The issues at arbitration as stated by the Arbitrator were:
1. Is the grievance of [the grievant] dated October 27, 1997, arbitrable?
2. Did the Agency violate the terms of the Collective Bargaining Agreement (Contract) when it excluded the offices of the Director, the Deputy Director and Human Resources from the Grievant's area of work?
3. If so, what should the remedy be?
4. Is the Agency required to pay all or part of the arbitration filing fee? [n7]
Award at 1.
The Arbitrator first dealt with the issue of whether the grievance was arbitrable. The Arbitrator stated that after reviewing the Regional Director's opinion, it was evident that inclusion of the grievant's position in the Unit clarification petition was not for the purpose of determining the status of a newly created position, but rather to confirm the belief of the grievant and the Union that the grievant's position was always within the certified bargaining unit. Id. at 4. As such, the Arbitrator found the grievant was a member of the bargaining unit and the grievance filed on his behalf was arbitrable.
The Arbitrator next looked at whether the Agency violated the terms of the parties' agreement when it excluded the offices of the Director, the Deputy Director and Human Resources from the grievant's area of work. The Arbitrator stated that while it is true that Article 5 of the parties' agreement gives the Agency the right to assign employees and work within the facility, it is also true that those rights are tempered by other sections of the agreement which allow employees to assist a labor organization without fear of reprisal and which require all personnel actions to be free of discrimination and reprisal. Award at 5-6.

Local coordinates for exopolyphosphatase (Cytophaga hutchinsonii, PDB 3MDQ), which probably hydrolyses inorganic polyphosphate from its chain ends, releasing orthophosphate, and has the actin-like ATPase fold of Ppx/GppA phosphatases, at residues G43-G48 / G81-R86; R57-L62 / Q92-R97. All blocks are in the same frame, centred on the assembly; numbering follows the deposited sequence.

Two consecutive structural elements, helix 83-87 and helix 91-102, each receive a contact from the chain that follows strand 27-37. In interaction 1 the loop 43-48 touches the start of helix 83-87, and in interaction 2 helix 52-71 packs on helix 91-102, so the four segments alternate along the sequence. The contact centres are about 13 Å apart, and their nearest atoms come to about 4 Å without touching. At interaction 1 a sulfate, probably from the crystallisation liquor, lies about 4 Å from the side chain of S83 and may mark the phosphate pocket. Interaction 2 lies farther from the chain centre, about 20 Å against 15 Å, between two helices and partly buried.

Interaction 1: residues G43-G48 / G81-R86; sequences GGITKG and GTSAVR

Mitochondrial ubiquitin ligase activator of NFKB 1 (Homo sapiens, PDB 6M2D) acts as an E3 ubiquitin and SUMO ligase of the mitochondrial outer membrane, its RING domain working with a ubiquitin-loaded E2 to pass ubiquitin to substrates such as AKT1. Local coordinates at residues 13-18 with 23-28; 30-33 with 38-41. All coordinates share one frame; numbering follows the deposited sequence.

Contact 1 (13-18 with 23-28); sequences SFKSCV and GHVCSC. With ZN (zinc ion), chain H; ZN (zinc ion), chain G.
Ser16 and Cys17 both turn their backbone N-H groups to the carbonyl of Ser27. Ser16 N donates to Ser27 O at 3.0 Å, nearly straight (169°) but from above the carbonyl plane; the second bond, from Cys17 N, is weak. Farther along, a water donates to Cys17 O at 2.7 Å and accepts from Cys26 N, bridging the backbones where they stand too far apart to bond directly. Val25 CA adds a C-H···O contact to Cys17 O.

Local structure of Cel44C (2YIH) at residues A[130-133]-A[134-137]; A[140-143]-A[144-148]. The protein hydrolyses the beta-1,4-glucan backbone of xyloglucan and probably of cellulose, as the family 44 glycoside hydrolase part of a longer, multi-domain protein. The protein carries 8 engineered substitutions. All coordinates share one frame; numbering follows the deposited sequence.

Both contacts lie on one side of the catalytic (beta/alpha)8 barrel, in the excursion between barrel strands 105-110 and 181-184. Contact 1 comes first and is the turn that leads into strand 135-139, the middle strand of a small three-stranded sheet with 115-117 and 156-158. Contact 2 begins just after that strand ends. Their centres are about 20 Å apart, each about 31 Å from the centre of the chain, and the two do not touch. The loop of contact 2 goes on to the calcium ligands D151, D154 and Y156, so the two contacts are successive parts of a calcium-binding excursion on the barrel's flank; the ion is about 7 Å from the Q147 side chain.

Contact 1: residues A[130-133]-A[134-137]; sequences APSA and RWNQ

The Arbitrator found that the Agency's stated reason for why the work restriction was imposed, namely that the grievant was disruptive on two occasions in discussing non-work matters with Human Resources employees, was an attempt by the Agency to "prohibit the [g]rievant's freedom of expression in the workplace when no Agency policy justifying such prohibition was established." Id. at 6. Therefore, the Arbitrator found that there was no just cause for the Agency's restriction, that the Agency did not act in a fair manner, and that the restriction of the grievant's work area can only be concluded to be retaliation and discrimination for the grievant's open support of the Union president. Id. As such, the Arbitrator ordered the work restriction be removed and the grievant be allowed to enjoy the full freedom of employment within his work sphere. [n8]
III. Position of the Parties
A. Agency's Exceptions
The Agency contends that the award: (1) should be overturned because the grievant was not a member of the bargaining unit at the time the grievance arose, therefor the grievance is not arbitrable; and (2) is contrary to law, rule or regulation in that it (a) violates management's right to assign work under § 7106(a)(2)(B); [n9] (b) violates management's right to discipline under § 7106(a)(2)(A); and (c) violates management's right to determine its internal security practices under § 7106(a)(1).